I hope to address these important metaphysical questions, along with their ethical and political implications, in a paper that I am writing for a philosophy seminar I am taking this semester on the metaphysics and morals of death. Below is the research proposal I am sending in application to the Institute for Humane Studies for their summer research program. With luck, I will get the fellowship and not have to work this summer, except to prepare this paper for potential publication. See here for the pdf version that includes an annotated bibliography.
Death and Harm: A Neo-Aristotelian Account
Is death a harm? Can the dead be harmed? We are tempted intuitively to answer yes. Death robs us of life and puts to a final end our striving after our goals. When someone, after he has died, has his reputation sullied by false information we tend to think he has been harmed. Aristotle, in his Nicomachean Ethics, observes that we cannot with perfect confidence call a man fortunate until some decades after his death: “For it seems to some extent good and evil really exist for a dead man, just as they may exist for a man who lives without being conscious of them, for example, honors and disgraces, and generally the successes and failures of his children and descendents” (23-24).
Yet if we look deeper at these questions, we run into problems. If a person is dead, who is it that can be the subject of harm? As George Pitcher remarks, “post-mortem persons…are…just so much dust; and dust cannot be wronged [or harmed]” (161). Any defender of posthumous harm must meet Epicurus’ formidable argument:
Accustom thyself to believe that death is nothing to us, for good and evil imply sentience, and death is the privation of all sentience,…Death, therefore, the most awful of evils, is nothing to us, seeing that, when we are, death is not come, and when death is come, we are not. It is nothing, then, either to the living or to the dead, for with the living it is not and the dead exist no longer. (Cited in Fischer, 121)
It is helpful to clarify the concepts: dying, death, and being dead. “Dying is a process. Being dead is a condition or state. Death intervenes between dying and being dead; it takes place at the end of dying and the beginning of being dead” (Fischer, 3-4). At the moment of death, then, we cease to exist and there is no subject to be harmed.
Contemporary philosophers have lined up on both sides of this debate. Those defending the position that the dead can be harmed tend to follow Aristotle in accepting our intuitions as essentially correct; they seek to philosophically justify our intuitions, but must avoid the problem of the subject. The Feinberg-Pitcher account defines harm as set-back interests and holds that the person harmed is the ante-mortem person, i.e., the person at some stage of his life. This solution presents Feinberg and Pitcher with another problem, that of backward causation, for it looks like posthumous events are working causally backwards in time to harm the living person. In avoiding this problem they make the counterintuitive and paradoxical claim that the harm done to an ante-mortem person harms him not retroactively when the event occurs after his death but before his death because it was going to happen. The person is in a harmed condition the moment he invests in an interest that will be set back in the future. The deterministically impending future harm casts a shadow over his life even if he does not know it. Levenbook, not satisfied with the Feinberg-Pitcher account, redefines harm as a loss that is bad for the loser. If we can say that someone loses his life at the moment of death (and she thinks we can) and this is a harm, even though he ceases to exist at that moment, then there is no problem ascribing losses to him at times shortly or long after his death. But it seems that Levenbook has not really avoided the problem of the subject, for at the moment of death there seems to be no subject who can lose his life.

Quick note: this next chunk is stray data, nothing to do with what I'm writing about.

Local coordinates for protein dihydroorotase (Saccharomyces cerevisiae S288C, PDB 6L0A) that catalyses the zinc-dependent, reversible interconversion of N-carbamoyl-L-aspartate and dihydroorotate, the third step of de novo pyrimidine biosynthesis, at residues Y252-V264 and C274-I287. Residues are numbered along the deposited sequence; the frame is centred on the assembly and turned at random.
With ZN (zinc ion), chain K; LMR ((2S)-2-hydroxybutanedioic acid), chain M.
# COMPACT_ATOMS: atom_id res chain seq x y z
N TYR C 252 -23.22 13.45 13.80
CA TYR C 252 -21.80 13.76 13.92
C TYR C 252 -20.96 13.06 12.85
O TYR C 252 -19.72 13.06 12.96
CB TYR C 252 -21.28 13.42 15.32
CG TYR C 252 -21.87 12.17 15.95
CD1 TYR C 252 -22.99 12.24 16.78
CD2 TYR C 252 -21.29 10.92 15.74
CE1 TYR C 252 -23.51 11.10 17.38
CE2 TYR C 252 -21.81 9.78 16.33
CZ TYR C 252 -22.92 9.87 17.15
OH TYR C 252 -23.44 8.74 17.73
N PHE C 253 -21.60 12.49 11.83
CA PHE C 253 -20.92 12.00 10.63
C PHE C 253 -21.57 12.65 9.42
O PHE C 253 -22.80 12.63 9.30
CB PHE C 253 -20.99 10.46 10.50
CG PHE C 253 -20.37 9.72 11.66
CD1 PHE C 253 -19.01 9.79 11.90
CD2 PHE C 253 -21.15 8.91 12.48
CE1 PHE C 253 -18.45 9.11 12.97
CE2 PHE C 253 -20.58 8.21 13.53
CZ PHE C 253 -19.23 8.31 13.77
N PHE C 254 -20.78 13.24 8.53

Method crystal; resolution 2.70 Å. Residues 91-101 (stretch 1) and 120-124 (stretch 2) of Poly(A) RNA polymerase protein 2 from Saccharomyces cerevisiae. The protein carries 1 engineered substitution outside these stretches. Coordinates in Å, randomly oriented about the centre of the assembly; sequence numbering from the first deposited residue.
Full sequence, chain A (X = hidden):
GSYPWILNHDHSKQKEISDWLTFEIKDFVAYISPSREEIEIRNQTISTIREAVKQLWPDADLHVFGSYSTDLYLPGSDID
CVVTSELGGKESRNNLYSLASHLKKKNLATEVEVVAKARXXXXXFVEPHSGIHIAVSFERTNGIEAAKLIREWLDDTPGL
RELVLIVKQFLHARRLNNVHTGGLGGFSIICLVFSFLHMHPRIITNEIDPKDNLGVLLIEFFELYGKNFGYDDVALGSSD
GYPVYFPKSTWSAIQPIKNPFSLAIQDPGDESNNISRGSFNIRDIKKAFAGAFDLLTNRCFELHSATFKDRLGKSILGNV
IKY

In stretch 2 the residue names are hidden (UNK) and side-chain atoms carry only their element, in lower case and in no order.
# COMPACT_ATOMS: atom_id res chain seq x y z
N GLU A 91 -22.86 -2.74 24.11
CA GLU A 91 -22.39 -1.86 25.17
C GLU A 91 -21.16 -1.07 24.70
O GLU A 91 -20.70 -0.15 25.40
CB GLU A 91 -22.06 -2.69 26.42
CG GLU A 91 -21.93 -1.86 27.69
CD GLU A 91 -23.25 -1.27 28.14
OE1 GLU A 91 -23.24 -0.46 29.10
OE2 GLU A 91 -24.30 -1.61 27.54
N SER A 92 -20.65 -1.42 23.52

While deeply metaphysical in nature, these questions about death and harm have practical real-world implications. If death is not a harm, is it wrong to kill someone painlessly and without their knowing it? Is killing really as bad as we tend to think it is? If the dead cannot be harmed, then why should we care about their reputations, wishes, claims, obligations, wills, and contracts?
Which side one takes, and how one defends it, will have important consequences for ethical, political, and legal theory and practice. To be sure, those who take the Epicurean view still condemn killing as well as other things popularly thought of as wronging or harming the dead, but have to find other reasons for doing so. For example, Ernest Partridge defends our intuitions on this account, while rejecting posthumous harm, with a consequentialist social contract theory. Feldman, too, though he defends posthumous harm, employs a consequentialist theory. While consequentialist theories (such as utilitarianism) are both useful and oft-times persuasive, they suffer from logical flaws and only tell part of the story.
To my knowledge, no libertarian has directly tackled these issues. A eudaimonic virtue-ethics focuses on the moral agent, encompassing the best features of both deontology and consequentialism, and thus, I think, can provide the strongest reason to refrain from killing and to respect the dead whether or not one thinks death itself is a harm and/or the dead can be harmed. I further wish to propose that a neo-Aristotelian/libertarian/natural rights defense of posthumous harm and death as a harm is not only possible but superior to other attempts. I will begin by arguing, like Feldman, that in order to define death we must first define life. Death can only be understood in the context of life. Life is logically prior to death. The life of man qua rational being must be the standard of value by which we judge whether or not death is a harm.